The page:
Allysha Chapman (l) and Madie Jones (r ) study together in the Steven W. Deumite Library. The library is the largest study room in the academic center.
Eddy Perez/University Relations
Niswanger graduated prior to the start of his senior season and put medical school on hold for a year so he could finish his LSU career. Six years later, medical school is still on hold as Niswanger is still in the NFL, most recently with the Detroit Lions.
Niswanger and Reed left quite a legacy for todays Tigers to follow, though it’s a legacy Reid has been preparing himself to live up to for many years.
“My dad taught me when I was young that school came first, and if I didn’t do well in school then I didn’t get to play sports,” said the sophomore defensive back. “I used that and carried that over into football. When they gave me the playbook, I studied that just like I studied in school, and last year it worked to my benefit.”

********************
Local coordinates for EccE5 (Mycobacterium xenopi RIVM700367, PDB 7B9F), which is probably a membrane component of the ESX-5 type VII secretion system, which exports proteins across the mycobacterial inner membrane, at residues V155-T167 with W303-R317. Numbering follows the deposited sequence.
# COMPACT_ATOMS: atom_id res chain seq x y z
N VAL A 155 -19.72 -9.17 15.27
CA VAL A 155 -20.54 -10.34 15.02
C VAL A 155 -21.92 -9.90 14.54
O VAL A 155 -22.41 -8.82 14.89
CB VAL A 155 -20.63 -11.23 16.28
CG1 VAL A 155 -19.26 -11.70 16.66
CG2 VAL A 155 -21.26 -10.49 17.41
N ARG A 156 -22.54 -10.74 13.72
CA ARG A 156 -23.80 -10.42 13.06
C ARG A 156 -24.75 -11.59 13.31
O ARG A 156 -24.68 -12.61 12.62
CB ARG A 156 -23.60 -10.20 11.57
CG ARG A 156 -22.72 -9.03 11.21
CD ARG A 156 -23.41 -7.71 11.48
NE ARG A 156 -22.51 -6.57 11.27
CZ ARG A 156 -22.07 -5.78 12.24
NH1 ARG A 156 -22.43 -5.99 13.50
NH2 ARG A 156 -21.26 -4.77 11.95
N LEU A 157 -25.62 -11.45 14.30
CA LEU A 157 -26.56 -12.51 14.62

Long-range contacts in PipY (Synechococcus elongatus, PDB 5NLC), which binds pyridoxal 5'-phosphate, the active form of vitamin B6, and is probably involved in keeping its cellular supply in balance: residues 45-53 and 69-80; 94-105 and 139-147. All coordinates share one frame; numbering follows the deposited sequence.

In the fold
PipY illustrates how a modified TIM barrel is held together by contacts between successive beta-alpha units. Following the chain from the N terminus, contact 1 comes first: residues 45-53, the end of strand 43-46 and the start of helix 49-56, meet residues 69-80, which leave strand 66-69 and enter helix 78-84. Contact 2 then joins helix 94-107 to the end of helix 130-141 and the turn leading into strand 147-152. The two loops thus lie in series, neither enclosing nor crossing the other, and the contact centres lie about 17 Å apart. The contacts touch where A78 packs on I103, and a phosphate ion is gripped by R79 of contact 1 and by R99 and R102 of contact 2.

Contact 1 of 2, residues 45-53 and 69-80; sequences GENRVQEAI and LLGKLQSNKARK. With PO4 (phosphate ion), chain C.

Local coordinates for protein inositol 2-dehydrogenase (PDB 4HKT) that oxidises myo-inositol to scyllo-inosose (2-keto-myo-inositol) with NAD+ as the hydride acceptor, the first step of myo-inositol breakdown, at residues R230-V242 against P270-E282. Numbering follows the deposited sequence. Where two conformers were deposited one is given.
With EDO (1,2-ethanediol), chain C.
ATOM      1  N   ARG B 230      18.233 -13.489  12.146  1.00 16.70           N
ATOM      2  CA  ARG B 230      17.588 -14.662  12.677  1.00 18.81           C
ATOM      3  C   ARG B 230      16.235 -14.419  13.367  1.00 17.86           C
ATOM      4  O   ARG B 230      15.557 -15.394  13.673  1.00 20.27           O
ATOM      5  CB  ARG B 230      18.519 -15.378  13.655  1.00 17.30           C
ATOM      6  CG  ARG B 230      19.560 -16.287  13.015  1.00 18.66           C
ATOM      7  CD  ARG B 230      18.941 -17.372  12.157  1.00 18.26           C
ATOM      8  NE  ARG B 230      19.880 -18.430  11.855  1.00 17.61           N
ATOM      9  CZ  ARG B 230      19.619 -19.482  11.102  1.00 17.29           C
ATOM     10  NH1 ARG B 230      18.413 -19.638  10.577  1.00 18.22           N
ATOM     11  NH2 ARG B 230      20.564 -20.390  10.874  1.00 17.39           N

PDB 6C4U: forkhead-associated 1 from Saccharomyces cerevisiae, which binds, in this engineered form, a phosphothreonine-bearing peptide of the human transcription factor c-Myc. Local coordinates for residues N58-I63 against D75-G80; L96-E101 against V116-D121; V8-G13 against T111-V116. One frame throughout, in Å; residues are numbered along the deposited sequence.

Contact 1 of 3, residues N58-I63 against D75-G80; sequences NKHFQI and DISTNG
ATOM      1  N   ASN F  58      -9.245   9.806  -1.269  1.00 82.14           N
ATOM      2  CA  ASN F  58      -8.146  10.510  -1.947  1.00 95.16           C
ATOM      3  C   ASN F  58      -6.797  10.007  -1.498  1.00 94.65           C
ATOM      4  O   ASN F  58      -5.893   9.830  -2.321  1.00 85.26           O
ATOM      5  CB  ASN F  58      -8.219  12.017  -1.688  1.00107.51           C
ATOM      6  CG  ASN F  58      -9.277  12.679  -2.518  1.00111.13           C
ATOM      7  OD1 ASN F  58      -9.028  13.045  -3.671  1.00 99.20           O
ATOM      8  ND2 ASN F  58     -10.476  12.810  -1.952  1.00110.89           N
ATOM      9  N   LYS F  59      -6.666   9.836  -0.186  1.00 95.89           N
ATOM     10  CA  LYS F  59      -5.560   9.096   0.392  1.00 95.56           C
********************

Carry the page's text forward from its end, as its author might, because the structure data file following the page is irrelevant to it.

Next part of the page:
The link between athletic success and academic success may be a tenuous one as far as some armchair quarterbacks are concerned, but it’s very real in the eyes of LSU’s superb student-athletes
“Being competitive and being on a team helps me in classes,” said junior volleyball outside hitter Jones. “On Moodle, we’re ranked where we are in the class, and I’m always shooting to be first or top 5. I’m really competitive in that respect.”
In addition to landing the budding engineer on the SEC Academic Honor Roll, Jones’ competitive streak is paying dividends for LSU on the volleyball court too. Her .308 hitting percentage and 186 kills lead all regular starters for the SEC West-leading Tigers, and her kills per set and points per set are both among the top 10 in the conference.
LSU’s commitment to supporting brainiacs from all walks of life – regardless of whether they’re athletically gifted or not – means students have at their disposal all manner of study aids. Perhaps the most prominent of these is the Center for Academic Success, a national award-winning center dedicated to helping LSU students improve their grades and maximize their learning potential.